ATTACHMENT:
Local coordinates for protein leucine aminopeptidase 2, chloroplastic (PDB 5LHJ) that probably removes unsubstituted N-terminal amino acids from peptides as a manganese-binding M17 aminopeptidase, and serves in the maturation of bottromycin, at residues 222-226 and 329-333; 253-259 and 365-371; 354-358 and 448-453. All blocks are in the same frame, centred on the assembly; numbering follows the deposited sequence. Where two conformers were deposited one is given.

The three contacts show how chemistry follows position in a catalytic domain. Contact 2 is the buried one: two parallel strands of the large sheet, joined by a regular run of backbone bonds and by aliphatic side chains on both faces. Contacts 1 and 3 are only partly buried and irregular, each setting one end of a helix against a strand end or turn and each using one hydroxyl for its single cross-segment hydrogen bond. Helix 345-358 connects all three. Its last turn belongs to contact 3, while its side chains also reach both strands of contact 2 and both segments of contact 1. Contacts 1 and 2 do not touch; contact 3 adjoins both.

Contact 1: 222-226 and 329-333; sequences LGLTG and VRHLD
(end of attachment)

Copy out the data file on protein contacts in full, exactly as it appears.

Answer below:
Local coordinates for protein leucine aminopeptidase 2, chloroplastic (PDB 5LHJ) that probably removes unsubstituted N-terminal amino acids from peptides as a manganese-binding M17 aminopeptidase, and serves in the maturation of bottromycin, at residues 222-226 and 329-333; 253-259 and 365-371; 354-358 and 448-453. All blocks are in the same frame, centred on the assembly; numbering follows the deposited sequence. Where two conformers were deposited one is given.

The three contacts show how chemistry follows position in a catalytic domain. Contact 2 is the buried one: two parallel strands of the large sheet, joined by a regular run of backbone bonds and by aliphatic side chains on both faces. Contacts 1 and 3 are only partly buried and irregular, each setting one end of a helix against a strand end or turn and each using one hydroxyl for its single cross-segment hydrogen bond. Helix 345-358 connects all three. Its last turn belongs to contact 3, while its side chains also reach both strands of contact 2 and both segments of contact 1. Contacts 1 and 2 do not touch; contact 3 adjoins both.

Contact 1: 222-226 and 329-333; sequences LGLTG and VRHLD